After three months that he had settled down, I went back to him and he said,  ‘okay we are working on it and we will see what we can do’.  We were about five that came from Lagos State and all the five were absolved.  Two of us went to Lagos State Refuse Disposal Board and because of the interview I did earlier, I was put in charge of training. That was in 1979.  That was how we were all fixed into the Lagos State Government Civil Service.

I worked with the State Refuse Disposal Board.  It later became Lagos State Waste Disposal Board and from there it became Lagos State Waste Management Authority (LAWMA).  I was involved in the commercialisation process that turned LAWMA into financial concern.  I worked there from Training Manager to Principal Secretary, and later became Assistant Director and then Assistant General Manager before I left in 1996.

How do you think civil servants can be very productive?

Government policies are good but the civil servants are the executors.  And how do you allow them to achieve the end results?  It is by giving them the freedom, the wherewithal to do their jobs.

The commissioners appointed to head the ministries are not the technocrats.  The civil servants are.  But some commissioners, when they come there, they want to do it all and at the end of the day you see failures.  They fumble.
Secondly, Lagos State, for instance, is very proud to have a lot of civil servants that are very skillful and knowledgeable. That is why you can see that a lot of things are being done perfectly in Lagos State.

What do you think is responsible for the inability of commissioners to deliver?

The thing is that a commissioner would want to show that yes, I’m in charge; I know it all; you can’t tell me what I should do.  But the thing is also that, you gain knowledge in allowing people to contribute.

If you are a commissioner, all you need to do: first of all, don’t think you know it all.    Try as much as possible to listen to people.  Be responsive also to whatever reason they bring to you.  Then you will be able to gain from them. They too will gain from you and at the end of the day you have a good output.

The same thing applies to the ministers.   Leadership is two ways: You must respect the people and they will also respect you.

Who corrupts who? The Commissioners, Ministers or the Permanent Secretaries?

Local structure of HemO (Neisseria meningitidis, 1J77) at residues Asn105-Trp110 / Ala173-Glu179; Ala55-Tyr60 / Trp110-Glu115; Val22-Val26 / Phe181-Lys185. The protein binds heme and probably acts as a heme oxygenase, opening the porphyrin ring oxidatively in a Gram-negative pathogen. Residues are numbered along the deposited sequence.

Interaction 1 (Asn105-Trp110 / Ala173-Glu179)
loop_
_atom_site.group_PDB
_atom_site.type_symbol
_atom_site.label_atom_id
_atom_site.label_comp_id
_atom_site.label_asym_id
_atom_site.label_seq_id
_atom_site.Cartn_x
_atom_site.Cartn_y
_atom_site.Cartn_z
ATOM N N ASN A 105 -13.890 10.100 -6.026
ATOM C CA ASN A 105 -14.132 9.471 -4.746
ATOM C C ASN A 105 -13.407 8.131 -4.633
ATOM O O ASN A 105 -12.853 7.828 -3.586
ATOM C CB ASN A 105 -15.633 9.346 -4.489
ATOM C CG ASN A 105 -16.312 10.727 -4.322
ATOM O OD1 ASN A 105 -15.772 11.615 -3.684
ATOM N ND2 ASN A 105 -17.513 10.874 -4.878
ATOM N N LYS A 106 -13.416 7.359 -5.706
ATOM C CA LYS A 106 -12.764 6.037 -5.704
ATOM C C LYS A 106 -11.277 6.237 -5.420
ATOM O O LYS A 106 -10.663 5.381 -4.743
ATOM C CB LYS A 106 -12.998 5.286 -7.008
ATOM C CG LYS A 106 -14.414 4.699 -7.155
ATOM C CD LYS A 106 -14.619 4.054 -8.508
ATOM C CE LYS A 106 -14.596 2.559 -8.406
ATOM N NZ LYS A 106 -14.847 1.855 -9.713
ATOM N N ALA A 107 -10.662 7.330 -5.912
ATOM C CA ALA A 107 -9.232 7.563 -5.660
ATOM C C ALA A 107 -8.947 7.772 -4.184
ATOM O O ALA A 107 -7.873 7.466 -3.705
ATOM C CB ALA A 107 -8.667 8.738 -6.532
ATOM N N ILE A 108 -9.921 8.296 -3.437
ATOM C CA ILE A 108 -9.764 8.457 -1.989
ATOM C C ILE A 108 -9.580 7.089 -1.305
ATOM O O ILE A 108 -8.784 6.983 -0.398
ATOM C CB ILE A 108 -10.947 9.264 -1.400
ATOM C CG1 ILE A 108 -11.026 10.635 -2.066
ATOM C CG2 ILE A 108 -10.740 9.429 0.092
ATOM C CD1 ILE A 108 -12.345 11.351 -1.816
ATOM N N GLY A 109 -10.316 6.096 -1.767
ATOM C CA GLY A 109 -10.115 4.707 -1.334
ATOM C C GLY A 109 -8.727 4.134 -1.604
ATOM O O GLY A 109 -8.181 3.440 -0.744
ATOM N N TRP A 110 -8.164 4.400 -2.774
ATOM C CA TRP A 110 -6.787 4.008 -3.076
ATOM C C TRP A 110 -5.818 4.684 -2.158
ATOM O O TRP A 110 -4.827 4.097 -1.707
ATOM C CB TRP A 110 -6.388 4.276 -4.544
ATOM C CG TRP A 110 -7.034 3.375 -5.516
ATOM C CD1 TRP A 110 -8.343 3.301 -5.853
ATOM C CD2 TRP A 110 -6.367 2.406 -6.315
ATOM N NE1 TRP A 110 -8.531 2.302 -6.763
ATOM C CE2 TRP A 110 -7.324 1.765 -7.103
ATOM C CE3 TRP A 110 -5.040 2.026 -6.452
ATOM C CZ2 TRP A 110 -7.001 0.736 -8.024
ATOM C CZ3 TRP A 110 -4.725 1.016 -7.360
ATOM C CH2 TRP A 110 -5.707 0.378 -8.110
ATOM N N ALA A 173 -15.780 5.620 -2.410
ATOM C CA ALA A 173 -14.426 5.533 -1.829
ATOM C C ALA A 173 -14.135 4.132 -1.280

Let me say that corruption is an innate thing and it is an effect of poverty.  It is also an effect of non-contentment.  If you are not contented with what God has given to you, you will be corrupt. whether you are a commisioner or Minister does not matter, what matters is your person and how you comport yourself.

The best solution is to be honest and dedicated in whatever assignment is given to you.

What is your assessment of the present situation in the country?

My brother, let me be honest with you, we have not got to where we ought to be. This is because we have not yet gotten our bearings right.  This was what I told them last year when I was interviewed about whether or not Umaru Musa Yar’Adua could achieve his promised 6,000 megawatts power by December 2009 and I told them no way; he cannot!  And, of course, he did not.  I proved it.  You see, when you look at the approach to issues, you will know what the end result will be.  Now, that comes back to your question.

Unless Uwais report – I happened to be part of those who wrote the electoral report of Lagos State and Lagos State electoral report represents the majority of the final report of Uwais – unless that report is addressed and it is allowed to play, we will have nowhere to go in this country.  If that Uwais report is implemented, it will first of all lead us into the right path.

Two, politics is not do-or-die.  The way things are being done, they are recycling leadership. Rather, let’s look for vibrant people that have the knowledge, that have the skill and let’s put the right people in the right positions.  Yes, Umar Yar’Adua is late.  Yes, Jonathan is there.  He sacked the old cabinet to bring a new cabinet.

Look at those in the supposed new cabinet again:  The same old people.  There is the need to allow people who are serious about serving the people of this country to serve.  There is the need to allow for free and fair election.  Leaders should be freely and fairly elected and not selected.


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Comments expressed here do not reflect the opinions of vanguard newspapers or any employee thereof.